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Metal chopsticks (Korean eating utensils)

Metal Chopsticks.

It’s not exactly a Korean meal without the deliciousness touching a little stainless steel. The evolution of the chopstick is here and now. Gone are the wasteful wooden or flimsy plastic sticks. We’re talking streamlined cutlery goodness: Chopsticks 2.0 for the masses.

Korean Chopsticks Metal Steel

For sure, it’s a curious conversation topic for some time now. But, truly, the history behind such a common eating utensil is actually pretty interesting. Enough to make a great lesson plan with some great facts at the end (take note of page three). In fact, it’s been rumored that former President 박정희 (Park Chung-Hee) is credited with introducing metal chopsticks to Korea.

I would venture to guess that many Westerners would never think twice about why the chopsticks are made of metal and why the type of rice eaten might determine the type of chopsticks used. For that matter, it’s a stretch for the common Westerner to know the difference between short and long grained rice. Myself included. But, it’s not so strange to think about the evolution of American utensils. The steak knife, anyone?

Another explanation is that before the modern stainless steel chopsticks were introduced, silver was used. According to myth, silver chopsticks would tarnish if poison was found in the King’s food. Therefore, it was not just economical but for safety sake. Leave it up to Koreans to think of a better way of testing of poisoned food. Didn’t the royal courts of the Dark Ages have royal food testers? What a crummy job to get off of Ye Olde Craigslist.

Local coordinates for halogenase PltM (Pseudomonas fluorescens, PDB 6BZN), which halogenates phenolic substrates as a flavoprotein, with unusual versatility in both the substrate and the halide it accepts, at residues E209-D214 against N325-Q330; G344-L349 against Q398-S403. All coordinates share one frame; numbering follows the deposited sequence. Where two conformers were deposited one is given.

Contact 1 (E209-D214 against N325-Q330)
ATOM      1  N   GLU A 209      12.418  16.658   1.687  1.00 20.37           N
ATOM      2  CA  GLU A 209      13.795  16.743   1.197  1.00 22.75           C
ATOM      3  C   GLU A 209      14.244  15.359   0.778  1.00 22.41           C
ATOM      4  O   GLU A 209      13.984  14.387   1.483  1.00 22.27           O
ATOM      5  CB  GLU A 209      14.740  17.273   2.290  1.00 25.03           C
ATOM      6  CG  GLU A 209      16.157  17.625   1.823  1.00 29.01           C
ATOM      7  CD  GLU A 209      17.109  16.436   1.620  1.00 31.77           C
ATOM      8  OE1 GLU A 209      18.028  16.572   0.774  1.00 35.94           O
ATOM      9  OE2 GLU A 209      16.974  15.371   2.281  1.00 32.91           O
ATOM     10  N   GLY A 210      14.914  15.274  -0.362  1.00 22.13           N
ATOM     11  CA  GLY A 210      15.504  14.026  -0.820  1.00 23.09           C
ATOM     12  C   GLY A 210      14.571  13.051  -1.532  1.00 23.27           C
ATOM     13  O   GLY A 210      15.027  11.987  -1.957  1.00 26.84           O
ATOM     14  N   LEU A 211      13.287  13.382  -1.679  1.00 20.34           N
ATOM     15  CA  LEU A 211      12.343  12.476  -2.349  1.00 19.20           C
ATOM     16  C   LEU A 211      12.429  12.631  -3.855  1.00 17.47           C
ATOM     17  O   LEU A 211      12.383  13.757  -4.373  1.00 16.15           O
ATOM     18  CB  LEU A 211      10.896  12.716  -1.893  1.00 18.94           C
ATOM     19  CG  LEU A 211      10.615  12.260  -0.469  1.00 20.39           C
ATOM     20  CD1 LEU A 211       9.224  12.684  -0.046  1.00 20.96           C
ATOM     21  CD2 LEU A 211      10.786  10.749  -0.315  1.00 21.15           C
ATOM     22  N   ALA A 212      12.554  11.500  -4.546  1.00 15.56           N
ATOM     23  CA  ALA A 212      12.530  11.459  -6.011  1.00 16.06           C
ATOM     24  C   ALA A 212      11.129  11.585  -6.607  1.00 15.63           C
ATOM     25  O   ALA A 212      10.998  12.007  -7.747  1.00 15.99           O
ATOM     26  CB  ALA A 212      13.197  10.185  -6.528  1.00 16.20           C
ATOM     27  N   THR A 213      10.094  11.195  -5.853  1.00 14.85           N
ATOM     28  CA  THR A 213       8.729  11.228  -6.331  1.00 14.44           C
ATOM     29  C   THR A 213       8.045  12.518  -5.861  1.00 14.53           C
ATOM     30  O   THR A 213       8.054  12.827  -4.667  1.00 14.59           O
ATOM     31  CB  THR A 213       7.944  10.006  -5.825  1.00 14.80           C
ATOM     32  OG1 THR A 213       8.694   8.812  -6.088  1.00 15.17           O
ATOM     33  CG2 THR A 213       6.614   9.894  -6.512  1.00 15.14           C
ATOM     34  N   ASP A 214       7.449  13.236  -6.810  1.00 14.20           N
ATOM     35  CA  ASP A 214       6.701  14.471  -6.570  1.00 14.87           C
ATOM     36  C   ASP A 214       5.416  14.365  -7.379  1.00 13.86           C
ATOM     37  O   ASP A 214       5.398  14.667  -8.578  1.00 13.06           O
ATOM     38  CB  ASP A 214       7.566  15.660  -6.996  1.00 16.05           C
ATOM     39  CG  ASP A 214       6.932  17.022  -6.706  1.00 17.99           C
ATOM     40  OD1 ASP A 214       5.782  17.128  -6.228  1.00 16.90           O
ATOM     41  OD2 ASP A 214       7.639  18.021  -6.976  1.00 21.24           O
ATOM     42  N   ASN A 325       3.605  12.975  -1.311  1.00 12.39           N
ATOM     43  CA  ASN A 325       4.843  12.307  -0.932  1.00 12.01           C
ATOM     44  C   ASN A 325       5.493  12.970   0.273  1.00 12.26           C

But what about the wee ones? Don’t they already have it rough enough? I mean it seems that all they hear is leave that alone, don’t pick that up, don’t put that in your mouth, and why is your face turning blue? but now we have to add to that equation the seemingly impossible of learning to use metal chopsticks, which if you haven’t used them, tend to be on the slippery side. But, like tiny masters of their craft, they get good real quick, or else that sweet sweet 김치 goes uneaten. A powerful motivator indeed.

Korean Children Eating Chopsticks Metal Slippery

Metal chopsticks are here to stay and they are awesome. Glad I’m not the only one whop thinks they are flippin sweet. They’re more economical, washable, designable, and elegant than their wooden brethren. I suppose plastic comes in at second place, but really? Who wants the silver medal when it comes to food?

Thoughts?

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